Wolf hunting season might be on the way out in Minnesota…
The State’s House of Representatives moved to ban recreational trapping and hunting of gray wolves earlier this week, and the bill passed through with a 69 to 59 vote. The proposal was included as an amendment to an already extensive environmental spending bill.
Now the bill moves to the State Senate, and if it were to be approved there, the ban could prevent the Minnesota Department of Natural Resources (MDNR) from having a say in how to control the wolf population.
As of right now the MDNR regulates wolf hunting and trapping based on whether or not the animal is underneath federal protection or removed from the ESL (Endangered Species List).
If it is the latter, the wolves are considered fair game during the established season as long as they are not considered endangered.
Since the wolves are currently protected at the federal level, there is no hunting or trapping season for them in the State of Minnesota.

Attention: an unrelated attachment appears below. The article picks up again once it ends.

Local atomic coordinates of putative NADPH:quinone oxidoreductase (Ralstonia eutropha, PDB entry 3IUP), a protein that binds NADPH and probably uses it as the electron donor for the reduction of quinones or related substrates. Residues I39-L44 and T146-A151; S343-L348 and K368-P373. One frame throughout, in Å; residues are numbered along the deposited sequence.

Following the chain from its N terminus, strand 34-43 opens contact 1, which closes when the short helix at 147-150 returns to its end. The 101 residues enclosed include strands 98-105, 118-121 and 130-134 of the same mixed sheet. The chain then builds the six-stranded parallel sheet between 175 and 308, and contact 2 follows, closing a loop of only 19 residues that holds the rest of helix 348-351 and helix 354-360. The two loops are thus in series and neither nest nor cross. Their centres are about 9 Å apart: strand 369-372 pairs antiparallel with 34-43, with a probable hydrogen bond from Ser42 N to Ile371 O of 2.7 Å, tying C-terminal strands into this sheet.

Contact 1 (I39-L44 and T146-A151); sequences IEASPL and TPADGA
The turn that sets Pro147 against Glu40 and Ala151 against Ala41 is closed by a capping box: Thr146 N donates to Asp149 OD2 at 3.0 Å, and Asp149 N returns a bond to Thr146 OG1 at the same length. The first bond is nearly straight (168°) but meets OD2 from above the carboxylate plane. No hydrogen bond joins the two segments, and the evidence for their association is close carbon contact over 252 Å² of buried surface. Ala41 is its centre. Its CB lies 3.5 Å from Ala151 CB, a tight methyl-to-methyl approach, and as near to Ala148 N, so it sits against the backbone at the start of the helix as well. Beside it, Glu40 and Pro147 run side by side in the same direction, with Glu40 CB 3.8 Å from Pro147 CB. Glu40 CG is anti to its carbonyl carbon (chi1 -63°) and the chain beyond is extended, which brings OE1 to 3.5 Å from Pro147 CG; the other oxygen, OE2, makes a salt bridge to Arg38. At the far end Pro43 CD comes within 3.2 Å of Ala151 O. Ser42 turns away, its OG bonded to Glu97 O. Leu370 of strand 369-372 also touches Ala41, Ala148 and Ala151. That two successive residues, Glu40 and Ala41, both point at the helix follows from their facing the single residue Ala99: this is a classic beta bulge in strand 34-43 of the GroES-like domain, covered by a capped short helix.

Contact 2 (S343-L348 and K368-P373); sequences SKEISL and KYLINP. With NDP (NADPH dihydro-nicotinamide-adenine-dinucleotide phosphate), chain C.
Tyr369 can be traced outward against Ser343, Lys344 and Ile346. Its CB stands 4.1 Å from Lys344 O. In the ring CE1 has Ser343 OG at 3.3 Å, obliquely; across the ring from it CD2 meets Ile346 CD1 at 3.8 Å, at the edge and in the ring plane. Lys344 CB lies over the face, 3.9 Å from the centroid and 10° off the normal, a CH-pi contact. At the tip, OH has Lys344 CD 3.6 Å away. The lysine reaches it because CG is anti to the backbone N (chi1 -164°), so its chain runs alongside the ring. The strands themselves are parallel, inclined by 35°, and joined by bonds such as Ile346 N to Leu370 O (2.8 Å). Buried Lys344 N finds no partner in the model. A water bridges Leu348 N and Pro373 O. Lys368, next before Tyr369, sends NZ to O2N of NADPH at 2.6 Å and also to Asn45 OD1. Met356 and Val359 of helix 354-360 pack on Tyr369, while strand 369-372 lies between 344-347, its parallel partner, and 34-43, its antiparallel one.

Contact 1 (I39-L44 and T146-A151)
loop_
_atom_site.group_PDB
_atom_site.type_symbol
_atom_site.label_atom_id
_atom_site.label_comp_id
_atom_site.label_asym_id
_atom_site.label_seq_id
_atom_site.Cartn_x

With the current rules in place, if the gray wolf is taken off the endangered list, the Minnesota Department of Natural Resources would be allowed to set out seasons for wolf hunting and trapping. The ban that is now heading to the Minnesota State Senate would effectively stop the MDNR from controlling that.
Obviously, the Minnesota Department of Natural Resources (the authority on wolf management) is not happy.
A statement from Gail Nosek, an MDNR spokesperson speaking on behalf of the agency, told MPR News:
“In light of the robust, science-based plan we have in place, we do not support legislation that includes mandates or restricts the methods by which the Minnesota DNR manages wolves.
Responsible fish and wildlife conservation requires that a full complement of management tools be available to the agency.”
Seems pretty reasonable to me.
Based on MDNR wolf population estimates, Minnesota is home to around 2,700 wolves, which is well above the United States Fish and Wildlife’s recovery goal.
The state is clearly doing well with their own wolf conservation, as they have more wolves in their state alone than Idaho, Wyoming, and Montana do combined.
The numbers are pretty telling comparative to their Rocky Mountain State neighbors, who actually still have wolf hunting and trapping seasons.